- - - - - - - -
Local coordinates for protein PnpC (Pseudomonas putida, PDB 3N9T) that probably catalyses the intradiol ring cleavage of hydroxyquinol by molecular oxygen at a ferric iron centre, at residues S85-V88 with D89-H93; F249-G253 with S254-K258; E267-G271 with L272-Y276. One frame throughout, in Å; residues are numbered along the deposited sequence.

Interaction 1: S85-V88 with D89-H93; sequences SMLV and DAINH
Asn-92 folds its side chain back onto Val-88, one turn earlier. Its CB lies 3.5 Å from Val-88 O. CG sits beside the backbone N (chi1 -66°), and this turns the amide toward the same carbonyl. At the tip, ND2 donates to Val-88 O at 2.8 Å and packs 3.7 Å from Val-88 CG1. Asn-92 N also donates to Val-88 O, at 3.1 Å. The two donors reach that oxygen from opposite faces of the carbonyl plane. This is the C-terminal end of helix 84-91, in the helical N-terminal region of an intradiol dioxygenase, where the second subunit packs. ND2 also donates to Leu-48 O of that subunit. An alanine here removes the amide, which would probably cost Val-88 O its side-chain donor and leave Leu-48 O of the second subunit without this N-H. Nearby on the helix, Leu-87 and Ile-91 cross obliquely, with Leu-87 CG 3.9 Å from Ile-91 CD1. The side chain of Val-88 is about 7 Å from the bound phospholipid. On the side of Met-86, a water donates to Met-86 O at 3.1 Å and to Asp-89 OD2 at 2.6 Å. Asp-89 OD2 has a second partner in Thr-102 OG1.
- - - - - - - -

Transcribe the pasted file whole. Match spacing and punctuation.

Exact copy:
Local coordinates for protein PnpC (Pseudomonas putida, PDB 3N9T) that probably catalyses the intradiol ring cleavage of hydroxyquinol by molecular oxygen at a ferric iron centre, at residues S85-V88 with D89-H93; F249-G253 with S254-K258; E267-G271 with L272-Y276. One frame throughout, in Å; residues are numbered along the deposited sequence.

Interaction 1: S85-V88 with D89-H93; sequences SMLV and DAINH
Asn-92 folds its side chain back onto Val-88, one turn earlier. Its CB lies 3.5 Å from Val-88 O. CG sits beside the backbone N (chi1 -66°), and this turns the amide toward the same carbonyl. At the tip, ND2 donates to Val-88 O at 2.8 Å and packs 3.7 Å from Val-88 CG1. Asn-92 N also donates to Val-88 O, at 3.1 Å. The two donors reach that oxygen from opposite faces of the carbonyl plane. This is the C-terminal end of helix 84-91, in the helical N-terminal region of an intradiol dioxygenase, where the second subunit packs. ND2 also donates to Leu-48 O of that subunit. An alanine here removes the amide, which would probably cost Val-88 O its side-chain donor and leave Leu-48 O of the second subunit without this N-H. Nearby on the helix, Leu-87 and Ile-91 cross obliquely, with Leu-87 CG 3.9 Å from Ile-91 CD1. The side chain of Val-88 is about 7 Å from the bound phospholipid. On the side of Met-86, a water donates to Met-86 O at 3.1 Å and to Asp-89 OD2 at 2.6 Å. Asp-89 OD2 has a second partner in Thr-102 OG1.